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Jacqueline Monahan's Movie Reviews

The Adventures of Tintin (3D) | Jamie Bell, Daniel Craig, Andy Serkis | Review

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  3_Chicks_Small Jacqueline Monahan

Jacqueline  Monahan

Las Vegas Round The Clock
Jacqueline Monahan is an educator for the GEAR UP program at UNLV.
She is also an entertainment reporter for
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The Adventures of Tintin  (3D) | Jamie Bell | Daniel Craig | Andy Serkis | Review

As a film, it’s amazing to look at and the dog is adorable.  As for the rest, well…

The titular character, from the pen and comic strip of Belgian artist Hergé (Georges Remi, 1907-1983), is a boy-reporter with a funny name and soft-serve hair.  He, along with his dog-sidekick Snowy are onto yet another adventure that takes them to the far corners of the earth.  This time they are sea and air bound, pursuing a hidden scroll, necessary to find a real treasure.  That scroll, one of three, is inside a model ship in faraway North Africa.

Of course the young journalist Tintin (Jamie Bell) is not in it for the money.  He’s accompanied by boozy Captain Haddock (Andy Serkis) who rightfully owns the treasure they’re after.  Wherever there’s a hero there’s also an arch nemesis and here it is Sakharine (Daniel Craig) whose ancestor challenged Haddock’s for the treasure resulting in the sinking of the Unicorn, the ship which carried it.  Could the scrolls be some sort of map?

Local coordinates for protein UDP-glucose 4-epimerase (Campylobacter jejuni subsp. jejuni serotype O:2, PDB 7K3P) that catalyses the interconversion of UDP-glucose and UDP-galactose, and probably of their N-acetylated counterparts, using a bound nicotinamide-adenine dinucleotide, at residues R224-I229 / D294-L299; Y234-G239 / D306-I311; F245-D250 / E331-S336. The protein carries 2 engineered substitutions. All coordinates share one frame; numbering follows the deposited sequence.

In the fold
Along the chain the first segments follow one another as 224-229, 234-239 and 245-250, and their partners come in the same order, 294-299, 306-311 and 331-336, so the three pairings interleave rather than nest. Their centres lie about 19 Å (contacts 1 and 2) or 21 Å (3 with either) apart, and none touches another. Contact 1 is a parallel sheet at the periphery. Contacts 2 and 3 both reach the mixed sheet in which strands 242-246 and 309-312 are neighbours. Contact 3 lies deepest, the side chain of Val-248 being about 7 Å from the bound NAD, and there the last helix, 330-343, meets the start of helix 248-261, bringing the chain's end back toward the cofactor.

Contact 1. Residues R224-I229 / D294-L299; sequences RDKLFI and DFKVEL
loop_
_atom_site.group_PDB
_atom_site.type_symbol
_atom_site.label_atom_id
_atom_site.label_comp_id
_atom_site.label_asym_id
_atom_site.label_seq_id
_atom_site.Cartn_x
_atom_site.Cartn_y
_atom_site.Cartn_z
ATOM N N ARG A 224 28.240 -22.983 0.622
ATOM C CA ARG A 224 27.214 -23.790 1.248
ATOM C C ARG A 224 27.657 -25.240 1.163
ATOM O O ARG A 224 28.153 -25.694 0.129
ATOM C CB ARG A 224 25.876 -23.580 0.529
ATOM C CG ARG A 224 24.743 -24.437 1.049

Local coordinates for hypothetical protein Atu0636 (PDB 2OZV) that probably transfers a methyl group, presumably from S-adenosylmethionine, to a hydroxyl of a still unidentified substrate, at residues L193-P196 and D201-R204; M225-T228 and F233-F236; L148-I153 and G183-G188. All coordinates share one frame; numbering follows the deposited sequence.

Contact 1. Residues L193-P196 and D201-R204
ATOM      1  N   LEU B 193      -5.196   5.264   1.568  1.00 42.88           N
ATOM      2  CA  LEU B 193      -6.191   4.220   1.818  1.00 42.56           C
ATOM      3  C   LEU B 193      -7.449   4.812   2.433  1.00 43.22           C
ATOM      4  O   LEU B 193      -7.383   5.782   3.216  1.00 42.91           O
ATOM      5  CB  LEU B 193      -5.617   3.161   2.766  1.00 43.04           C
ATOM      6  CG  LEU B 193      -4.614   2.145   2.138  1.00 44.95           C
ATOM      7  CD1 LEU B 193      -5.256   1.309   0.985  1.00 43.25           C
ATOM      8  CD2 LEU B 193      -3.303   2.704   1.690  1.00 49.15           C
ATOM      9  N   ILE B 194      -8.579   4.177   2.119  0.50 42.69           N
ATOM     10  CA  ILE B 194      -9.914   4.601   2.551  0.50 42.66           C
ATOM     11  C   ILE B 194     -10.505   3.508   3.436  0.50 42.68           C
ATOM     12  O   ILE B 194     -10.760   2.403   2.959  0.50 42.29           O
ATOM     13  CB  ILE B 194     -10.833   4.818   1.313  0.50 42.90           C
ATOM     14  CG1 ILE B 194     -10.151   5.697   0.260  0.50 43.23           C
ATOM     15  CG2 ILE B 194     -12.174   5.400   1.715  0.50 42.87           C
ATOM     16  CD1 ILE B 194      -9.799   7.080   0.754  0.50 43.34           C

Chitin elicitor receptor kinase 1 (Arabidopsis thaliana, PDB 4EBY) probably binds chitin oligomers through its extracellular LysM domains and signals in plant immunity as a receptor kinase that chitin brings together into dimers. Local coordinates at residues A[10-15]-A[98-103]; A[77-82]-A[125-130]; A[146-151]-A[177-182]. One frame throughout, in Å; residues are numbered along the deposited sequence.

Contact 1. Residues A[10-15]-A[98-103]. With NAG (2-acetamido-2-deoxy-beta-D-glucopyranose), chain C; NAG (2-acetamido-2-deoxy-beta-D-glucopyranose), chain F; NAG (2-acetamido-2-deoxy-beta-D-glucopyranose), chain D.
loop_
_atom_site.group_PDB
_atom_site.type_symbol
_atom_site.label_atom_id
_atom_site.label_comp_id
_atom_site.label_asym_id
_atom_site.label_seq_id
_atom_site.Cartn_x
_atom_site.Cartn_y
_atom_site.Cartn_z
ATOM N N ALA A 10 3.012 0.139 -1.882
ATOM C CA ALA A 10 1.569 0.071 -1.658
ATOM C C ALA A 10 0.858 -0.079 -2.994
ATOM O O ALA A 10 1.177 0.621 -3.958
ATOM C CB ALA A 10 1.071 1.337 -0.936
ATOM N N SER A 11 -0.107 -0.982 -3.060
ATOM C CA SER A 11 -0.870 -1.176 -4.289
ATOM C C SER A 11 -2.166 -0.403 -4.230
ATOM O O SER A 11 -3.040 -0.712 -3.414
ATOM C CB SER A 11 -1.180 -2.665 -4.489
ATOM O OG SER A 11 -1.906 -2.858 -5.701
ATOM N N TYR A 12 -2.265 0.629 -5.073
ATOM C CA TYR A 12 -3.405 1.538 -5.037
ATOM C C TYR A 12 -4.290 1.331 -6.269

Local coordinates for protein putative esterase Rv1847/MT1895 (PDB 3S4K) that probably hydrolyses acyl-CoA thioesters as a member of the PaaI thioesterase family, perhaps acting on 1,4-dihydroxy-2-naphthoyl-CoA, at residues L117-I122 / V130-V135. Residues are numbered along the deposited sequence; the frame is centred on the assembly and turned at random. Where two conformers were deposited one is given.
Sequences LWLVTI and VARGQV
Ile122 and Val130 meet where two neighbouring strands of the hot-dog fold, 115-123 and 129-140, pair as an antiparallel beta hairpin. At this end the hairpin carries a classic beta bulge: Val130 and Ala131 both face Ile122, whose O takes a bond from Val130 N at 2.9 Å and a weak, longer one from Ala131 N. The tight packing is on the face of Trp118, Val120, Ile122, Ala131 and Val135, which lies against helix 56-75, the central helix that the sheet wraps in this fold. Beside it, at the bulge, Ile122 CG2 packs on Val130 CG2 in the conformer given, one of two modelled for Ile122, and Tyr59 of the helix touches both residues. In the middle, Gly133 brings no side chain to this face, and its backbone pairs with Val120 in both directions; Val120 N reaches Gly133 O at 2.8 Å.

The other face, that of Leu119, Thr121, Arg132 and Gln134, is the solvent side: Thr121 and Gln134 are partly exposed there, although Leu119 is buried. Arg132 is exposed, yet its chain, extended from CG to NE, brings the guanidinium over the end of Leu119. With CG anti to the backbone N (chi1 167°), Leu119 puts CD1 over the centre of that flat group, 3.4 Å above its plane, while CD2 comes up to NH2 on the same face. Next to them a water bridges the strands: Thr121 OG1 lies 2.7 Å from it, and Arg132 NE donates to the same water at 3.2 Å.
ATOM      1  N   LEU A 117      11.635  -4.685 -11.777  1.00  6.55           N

Effects overwhelm the story, which remains on a strictly superficial level, lacking depth, charm, or emotion.  Still, there’s a plane that runs out of fuel, a crash landing in a desert, a sea battle with the pirates, dueling cargo cranes in a European port, narrow escapes, close calls and frenetic action that goes on for so long it is almost boring; not a good sign.  Any plot that exists must be gleaned from a frenzied cocktail of movement (innovative though it might be).

Filmed in motion-capture animation, director Steven Spielberg goes for flash more than substance.  The visuals are impressive but the characters (aside from Snowy, who is adorable) literally go through the motions of the story, many times at much too fast a pace.  The preponderance of technical wonder over story consideration happens frequently in the world of animation, so much so that I’ve named it as the genre Visual Feast, Narrative Famine.

It’s Spielberg’s first animation project, and he’s certainly got the tools, the manpower and the budget (Peter Jackson produced) to do it right and he does – visually.  There is such a thing as too much action – no matter how exciting, tedium usually sets in.  The entire second half of the movie suffers from an over-abundance of excitement.  Sadly, it does not belong to the audience.

Not that The Adventures of Tintin is a bad film, simply an indifferent one, and for a cinema titan like Spielberg, that’s just not good enough.

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